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A Good Hanging Mass Market Paperback – December 30, 2003


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Product Details

  • Series: St. Martin's Minotaur Mysteries
  • Mass Market Paperback: 320 pages
  • Publisher: Minotaur Books (December 30, 2003)
  • Language: English
  • ISBN-10: 0312980000
  • ISBN-13: 978-0312980009
  • Product Dimensions: 0.8 x 3.9 x 6.4 inches
  • Shipping Weight: 5.6 ounces
  • Average Customer Review: 4.2 out of 5 stars  See all reviews (28 customer reviews)
  • Amazon Best Sellers Rank: #1,288,822 in Books (See Top 100 in Books)

Editorial Reviews

Amazon.com Review

Penzler Pick, January 2002: Ian Rankin is now the United Kingdom's bestselling crime writer. His 15 police procedurals featuring the dour Scottish Detective Inspector John Rebus are beginning, at last, to attract a devoted--and deserved--following in this country. St. Martin's has just published this, Rankin's 1992 collection of short stories, and I can't think of a better way to be introduced to John Rebus and his creator.

Dubbed "Tartan Noir" by James Ellroy, Rankin's tales are set in Edinburgh. Not in the beautiful streets that tourists see (those cobbled sidewalks leading up to Edinburgh Castle), but in its dark, damp recesses where crime flourishes. That's where Rebus works. The crime and criminals there make Rebus's job a tough one, and they also offend his sense of decency and order.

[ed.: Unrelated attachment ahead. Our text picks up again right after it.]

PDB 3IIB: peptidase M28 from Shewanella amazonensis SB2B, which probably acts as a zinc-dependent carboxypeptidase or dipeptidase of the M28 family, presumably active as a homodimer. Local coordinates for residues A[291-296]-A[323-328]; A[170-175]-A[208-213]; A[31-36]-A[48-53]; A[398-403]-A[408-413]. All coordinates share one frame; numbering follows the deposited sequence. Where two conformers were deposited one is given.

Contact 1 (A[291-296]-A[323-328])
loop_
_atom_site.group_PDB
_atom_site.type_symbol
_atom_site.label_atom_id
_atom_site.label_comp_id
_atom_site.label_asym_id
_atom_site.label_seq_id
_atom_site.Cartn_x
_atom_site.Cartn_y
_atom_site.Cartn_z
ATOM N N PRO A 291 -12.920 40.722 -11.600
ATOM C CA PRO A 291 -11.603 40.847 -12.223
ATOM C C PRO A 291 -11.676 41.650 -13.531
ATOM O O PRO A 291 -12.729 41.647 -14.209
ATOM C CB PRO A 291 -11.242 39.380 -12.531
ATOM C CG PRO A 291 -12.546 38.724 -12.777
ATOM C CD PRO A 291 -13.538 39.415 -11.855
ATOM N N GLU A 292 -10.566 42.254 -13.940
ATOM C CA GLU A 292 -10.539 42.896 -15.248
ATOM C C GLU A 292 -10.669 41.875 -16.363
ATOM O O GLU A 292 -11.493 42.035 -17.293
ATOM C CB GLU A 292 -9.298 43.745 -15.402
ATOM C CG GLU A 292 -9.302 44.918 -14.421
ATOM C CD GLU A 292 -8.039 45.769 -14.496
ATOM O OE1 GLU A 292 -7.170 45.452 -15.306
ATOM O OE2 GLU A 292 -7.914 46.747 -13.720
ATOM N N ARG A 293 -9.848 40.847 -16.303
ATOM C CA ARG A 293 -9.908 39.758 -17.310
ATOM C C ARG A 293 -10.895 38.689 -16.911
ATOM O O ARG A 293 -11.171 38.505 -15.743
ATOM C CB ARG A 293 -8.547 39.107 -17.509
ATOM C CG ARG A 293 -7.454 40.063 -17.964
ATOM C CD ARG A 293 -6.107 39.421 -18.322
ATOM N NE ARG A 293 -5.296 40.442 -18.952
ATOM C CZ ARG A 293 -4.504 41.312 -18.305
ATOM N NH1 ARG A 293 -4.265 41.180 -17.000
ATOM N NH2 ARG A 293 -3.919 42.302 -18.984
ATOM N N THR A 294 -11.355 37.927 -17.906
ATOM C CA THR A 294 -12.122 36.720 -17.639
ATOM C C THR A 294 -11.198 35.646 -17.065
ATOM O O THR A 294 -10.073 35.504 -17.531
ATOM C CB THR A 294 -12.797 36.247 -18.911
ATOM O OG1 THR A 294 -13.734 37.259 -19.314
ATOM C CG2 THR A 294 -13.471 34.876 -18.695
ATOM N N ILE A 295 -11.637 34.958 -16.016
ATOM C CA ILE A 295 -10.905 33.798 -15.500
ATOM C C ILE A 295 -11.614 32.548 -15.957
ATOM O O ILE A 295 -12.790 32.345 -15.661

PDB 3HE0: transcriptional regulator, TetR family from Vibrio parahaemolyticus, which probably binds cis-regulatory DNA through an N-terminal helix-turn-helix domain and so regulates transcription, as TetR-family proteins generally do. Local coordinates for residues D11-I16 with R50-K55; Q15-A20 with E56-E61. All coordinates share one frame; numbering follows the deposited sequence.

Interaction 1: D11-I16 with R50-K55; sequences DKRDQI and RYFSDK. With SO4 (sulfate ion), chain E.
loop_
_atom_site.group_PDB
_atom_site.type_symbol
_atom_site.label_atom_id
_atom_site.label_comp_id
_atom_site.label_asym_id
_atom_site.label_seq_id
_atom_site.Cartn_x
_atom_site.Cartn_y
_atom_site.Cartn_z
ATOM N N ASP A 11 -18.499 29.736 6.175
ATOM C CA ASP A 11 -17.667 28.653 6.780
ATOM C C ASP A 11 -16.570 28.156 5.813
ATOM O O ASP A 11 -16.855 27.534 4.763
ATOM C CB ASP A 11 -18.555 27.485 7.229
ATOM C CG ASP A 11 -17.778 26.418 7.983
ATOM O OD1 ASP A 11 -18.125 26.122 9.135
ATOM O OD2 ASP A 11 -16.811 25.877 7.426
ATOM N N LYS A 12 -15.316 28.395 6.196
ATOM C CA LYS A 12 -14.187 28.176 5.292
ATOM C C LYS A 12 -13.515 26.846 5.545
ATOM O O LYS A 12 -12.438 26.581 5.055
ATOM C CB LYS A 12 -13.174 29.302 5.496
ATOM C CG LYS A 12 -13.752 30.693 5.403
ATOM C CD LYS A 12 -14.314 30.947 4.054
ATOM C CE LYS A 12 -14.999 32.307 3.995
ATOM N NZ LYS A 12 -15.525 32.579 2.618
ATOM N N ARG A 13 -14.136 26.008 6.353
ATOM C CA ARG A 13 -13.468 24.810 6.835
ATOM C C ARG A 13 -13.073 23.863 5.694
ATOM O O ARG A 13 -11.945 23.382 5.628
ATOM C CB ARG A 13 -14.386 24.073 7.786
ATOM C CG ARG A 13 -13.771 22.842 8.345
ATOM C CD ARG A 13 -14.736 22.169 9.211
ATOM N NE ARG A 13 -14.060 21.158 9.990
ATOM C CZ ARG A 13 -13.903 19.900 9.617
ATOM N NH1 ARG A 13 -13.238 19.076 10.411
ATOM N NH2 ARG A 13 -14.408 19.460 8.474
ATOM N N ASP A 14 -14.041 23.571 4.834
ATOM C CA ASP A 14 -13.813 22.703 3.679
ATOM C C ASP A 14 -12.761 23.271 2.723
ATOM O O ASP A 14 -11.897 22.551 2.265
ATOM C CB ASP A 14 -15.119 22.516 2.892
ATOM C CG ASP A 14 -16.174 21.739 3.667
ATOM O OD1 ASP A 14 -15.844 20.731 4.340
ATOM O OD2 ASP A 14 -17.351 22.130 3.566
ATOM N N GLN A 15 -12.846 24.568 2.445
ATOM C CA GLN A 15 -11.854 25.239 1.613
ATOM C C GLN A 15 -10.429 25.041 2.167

These 12 stories tell of mystery, suffering, and mayhem, which Rebus alone of all the detectives on the force, with his remarkable deductive skills, can solve. In "Being Frank," a homeless man, from his unique perspective on the park bench, is able to give Rebus the information he needs to break up a scam by local ne'er-do-wells. Crimes gone unsolved for 20 years, religious sightings, lovers crossed, and tales of revenge all come under the jaundiced eye of the very talented Rebus.

Even 10 years ago, when he was writing these stories, Rankin was a writer of great gifts. Time has borne out this promise. So it is easy to predict that, once you have sampled these short cases, you will become one of the many readers eagerly awaiting another Rebus novel from this sensitive and enormously talented young writer. --Otto Penzler --This text refers to an out of print or unavailable edition of this title.

From Publishers Weekly